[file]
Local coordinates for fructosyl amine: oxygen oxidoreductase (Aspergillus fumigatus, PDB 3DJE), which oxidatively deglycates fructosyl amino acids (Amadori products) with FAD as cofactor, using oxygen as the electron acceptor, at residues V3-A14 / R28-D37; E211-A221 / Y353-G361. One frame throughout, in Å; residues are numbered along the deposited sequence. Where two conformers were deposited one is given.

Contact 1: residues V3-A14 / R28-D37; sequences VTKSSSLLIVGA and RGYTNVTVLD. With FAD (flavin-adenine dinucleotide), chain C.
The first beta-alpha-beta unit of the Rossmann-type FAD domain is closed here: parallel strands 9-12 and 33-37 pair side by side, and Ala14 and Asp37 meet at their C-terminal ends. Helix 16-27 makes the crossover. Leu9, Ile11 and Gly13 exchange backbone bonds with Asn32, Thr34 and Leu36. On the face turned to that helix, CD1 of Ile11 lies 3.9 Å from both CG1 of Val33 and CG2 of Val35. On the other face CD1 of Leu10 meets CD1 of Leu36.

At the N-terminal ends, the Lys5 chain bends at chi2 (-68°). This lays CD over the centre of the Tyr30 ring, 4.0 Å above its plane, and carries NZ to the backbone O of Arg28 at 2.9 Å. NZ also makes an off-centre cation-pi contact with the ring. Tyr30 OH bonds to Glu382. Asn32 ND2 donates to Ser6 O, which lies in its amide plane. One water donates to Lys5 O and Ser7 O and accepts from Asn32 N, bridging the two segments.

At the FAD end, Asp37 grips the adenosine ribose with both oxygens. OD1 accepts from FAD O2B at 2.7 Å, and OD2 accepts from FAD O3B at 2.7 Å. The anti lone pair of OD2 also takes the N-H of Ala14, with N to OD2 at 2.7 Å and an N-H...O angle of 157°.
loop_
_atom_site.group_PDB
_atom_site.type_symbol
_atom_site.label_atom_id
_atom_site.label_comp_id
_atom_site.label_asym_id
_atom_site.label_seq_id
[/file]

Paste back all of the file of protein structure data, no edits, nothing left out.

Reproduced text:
Local coordinates for fructosyl amine: oxygen oxidoreductase (Aspergillus fumigatus, PDB 3DJE), which oxidatively deglycates fructosyl amino acids (Amadori products) with FAD as cofactor, using oxygen as the electron acceptor, at residues V3-A14 / R28-D37; E211-A221 / Y353-G361. One frame throughout, in Å; residues are numbered along the deposited sequence. Where two conformers were deposited one is given.

Contact 1: residues V3-A14 / R28-D37; sequences VTKSSSLLIVGA and RGYTNVTVLD. With FAD (flavin-adenine dinucleotide), chain C.
The first beta-alpha-beta unit of the Rossmann-type FAD domain is closed here: parallel strands 9-12 and 33-37 pair side by side, and Ala14 and Asp37 meet at their C-terminal ends. Helix 16-27 makes the crossover. Leu9, Ile11 and Gly13 exchange backbone bonds with Asn32, Thr34 and Leu36. On the face turned to that helix, CD1 of Ile11 lies 3.9 Å from both CG1 of Val33 and CG2 of Val35. On the other face CD1 of Leu10 meets CD1 of Leu36.

At the N-terminal ends, the Lys5 chain bends at chi2 (-68°). This lays CD over the centre of the Tyr30 ring, 4.0 Å above its plane, and carries NZ to the backbone O of Arg28 at 2.9 Å. NZ also makes an off-centre cation-pi contact with the ring. Tyr30 OH bonds to Glu382. Asn32 ND2 donates to Ser6 O, which lies in its amide plane. One water donates to Lys5 O and Ser7 O and accepts from Asn32 N, bridging the two segments.

At the FAD end, Asp37 grips the adenosine ribose with both oxygens. OD1 accepts from FAD O2B at 2.7 Å, and OD2 accepts from FAD O3B at 2.7 Å. The anti lone pair of OD2 also takes the N-H of Ala14, with N to OD2 at 2.7 Å and an N-H...O angle of 157°.
loop_
_atom_site.group_PDB
_atom_site.type_symbol
_atom_site.label_atom_id
_atom_site.label_comp_id
_atom_site.label_asym_id
_atom_site.label_seq_id